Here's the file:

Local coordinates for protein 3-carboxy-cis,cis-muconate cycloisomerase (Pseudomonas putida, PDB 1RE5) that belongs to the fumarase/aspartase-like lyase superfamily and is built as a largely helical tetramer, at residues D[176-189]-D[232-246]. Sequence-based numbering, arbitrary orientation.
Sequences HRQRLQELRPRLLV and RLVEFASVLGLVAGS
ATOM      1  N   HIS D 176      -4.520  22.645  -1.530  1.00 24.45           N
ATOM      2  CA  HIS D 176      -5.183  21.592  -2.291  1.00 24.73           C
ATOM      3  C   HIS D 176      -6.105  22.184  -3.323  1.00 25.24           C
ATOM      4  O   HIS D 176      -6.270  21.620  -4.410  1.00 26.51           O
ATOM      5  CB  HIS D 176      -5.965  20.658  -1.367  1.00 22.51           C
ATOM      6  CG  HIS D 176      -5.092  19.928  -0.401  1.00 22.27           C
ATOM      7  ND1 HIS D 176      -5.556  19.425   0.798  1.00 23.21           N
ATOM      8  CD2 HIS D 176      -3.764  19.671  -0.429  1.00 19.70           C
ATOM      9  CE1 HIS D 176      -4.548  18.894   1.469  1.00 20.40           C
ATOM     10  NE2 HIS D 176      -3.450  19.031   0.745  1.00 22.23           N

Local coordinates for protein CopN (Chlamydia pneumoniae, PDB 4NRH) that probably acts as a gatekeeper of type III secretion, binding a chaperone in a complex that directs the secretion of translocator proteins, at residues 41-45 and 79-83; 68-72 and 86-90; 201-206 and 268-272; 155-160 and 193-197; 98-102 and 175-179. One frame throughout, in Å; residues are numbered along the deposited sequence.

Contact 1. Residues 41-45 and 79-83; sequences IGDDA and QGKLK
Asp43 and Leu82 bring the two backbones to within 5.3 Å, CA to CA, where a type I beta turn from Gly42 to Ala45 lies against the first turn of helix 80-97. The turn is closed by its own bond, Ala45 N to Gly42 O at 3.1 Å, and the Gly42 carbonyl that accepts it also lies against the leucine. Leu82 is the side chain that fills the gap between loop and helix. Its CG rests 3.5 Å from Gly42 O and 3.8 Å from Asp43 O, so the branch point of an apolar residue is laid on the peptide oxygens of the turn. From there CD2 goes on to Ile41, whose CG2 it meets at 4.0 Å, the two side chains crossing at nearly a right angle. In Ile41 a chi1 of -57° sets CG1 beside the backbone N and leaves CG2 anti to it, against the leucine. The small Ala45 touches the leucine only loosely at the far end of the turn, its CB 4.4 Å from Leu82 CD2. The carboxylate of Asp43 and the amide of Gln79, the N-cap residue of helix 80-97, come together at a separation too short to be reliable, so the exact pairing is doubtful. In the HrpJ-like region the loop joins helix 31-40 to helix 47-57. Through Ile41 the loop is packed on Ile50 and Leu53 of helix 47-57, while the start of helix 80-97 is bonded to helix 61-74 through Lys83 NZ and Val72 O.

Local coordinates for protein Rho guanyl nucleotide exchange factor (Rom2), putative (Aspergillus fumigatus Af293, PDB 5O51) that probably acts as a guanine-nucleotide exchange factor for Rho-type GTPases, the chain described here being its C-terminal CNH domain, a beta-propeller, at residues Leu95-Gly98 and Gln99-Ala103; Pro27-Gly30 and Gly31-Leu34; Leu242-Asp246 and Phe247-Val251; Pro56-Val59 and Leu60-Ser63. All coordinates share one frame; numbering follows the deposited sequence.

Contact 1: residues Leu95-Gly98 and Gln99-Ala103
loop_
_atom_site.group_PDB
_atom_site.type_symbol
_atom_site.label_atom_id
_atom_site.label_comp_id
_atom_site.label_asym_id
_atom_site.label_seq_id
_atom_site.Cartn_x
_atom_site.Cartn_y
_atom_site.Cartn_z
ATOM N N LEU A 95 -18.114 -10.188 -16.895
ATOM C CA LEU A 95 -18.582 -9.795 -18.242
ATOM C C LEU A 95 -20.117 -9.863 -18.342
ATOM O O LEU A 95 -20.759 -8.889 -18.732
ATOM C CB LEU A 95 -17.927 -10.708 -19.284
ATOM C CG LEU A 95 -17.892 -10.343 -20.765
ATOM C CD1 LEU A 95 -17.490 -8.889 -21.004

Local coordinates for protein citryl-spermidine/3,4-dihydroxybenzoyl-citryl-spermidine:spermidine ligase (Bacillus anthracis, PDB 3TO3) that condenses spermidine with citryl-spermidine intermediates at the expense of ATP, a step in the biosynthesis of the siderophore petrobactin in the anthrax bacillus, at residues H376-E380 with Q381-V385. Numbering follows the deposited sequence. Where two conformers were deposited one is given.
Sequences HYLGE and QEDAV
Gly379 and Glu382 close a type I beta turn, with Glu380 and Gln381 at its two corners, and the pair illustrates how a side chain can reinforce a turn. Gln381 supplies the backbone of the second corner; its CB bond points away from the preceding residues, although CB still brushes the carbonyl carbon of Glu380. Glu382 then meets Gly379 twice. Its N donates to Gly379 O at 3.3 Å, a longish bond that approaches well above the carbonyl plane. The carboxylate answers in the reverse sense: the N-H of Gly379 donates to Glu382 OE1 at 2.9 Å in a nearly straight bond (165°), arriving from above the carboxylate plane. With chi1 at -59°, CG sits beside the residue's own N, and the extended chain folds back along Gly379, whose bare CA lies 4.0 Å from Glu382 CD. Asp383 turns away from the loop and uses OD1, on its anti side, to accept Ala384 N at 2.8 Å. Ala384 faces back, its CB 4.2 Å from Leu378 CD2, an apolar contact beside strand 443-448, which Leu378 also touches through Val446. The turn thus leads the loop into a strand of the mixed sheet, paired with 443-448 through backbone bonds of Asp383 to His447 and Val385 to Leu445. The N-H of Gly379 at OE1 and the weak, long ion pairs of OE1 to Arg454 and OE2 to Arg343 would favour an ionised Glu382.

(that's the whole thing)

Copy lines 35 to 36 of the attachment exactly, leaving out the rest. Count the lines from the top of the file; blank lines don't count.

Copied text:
Local coordinates for protein citryl-spermidine/3,4-dihydroxybenzoyl-citryl-spermidine:spermidine ligase (Bacillus anthracis, PDB 3TO3) that condenses spermidine with citryl-spermidine intermediates at the expense of ATP, a step in the biosynthesis of the siderophore petrobactin in the anthrax bacillus, at residues H376-E380 with Q381-V385. Numbering follows the deposited sequence. Where two conformers were deposited one is given.
Sequences HYLGE and QEDAV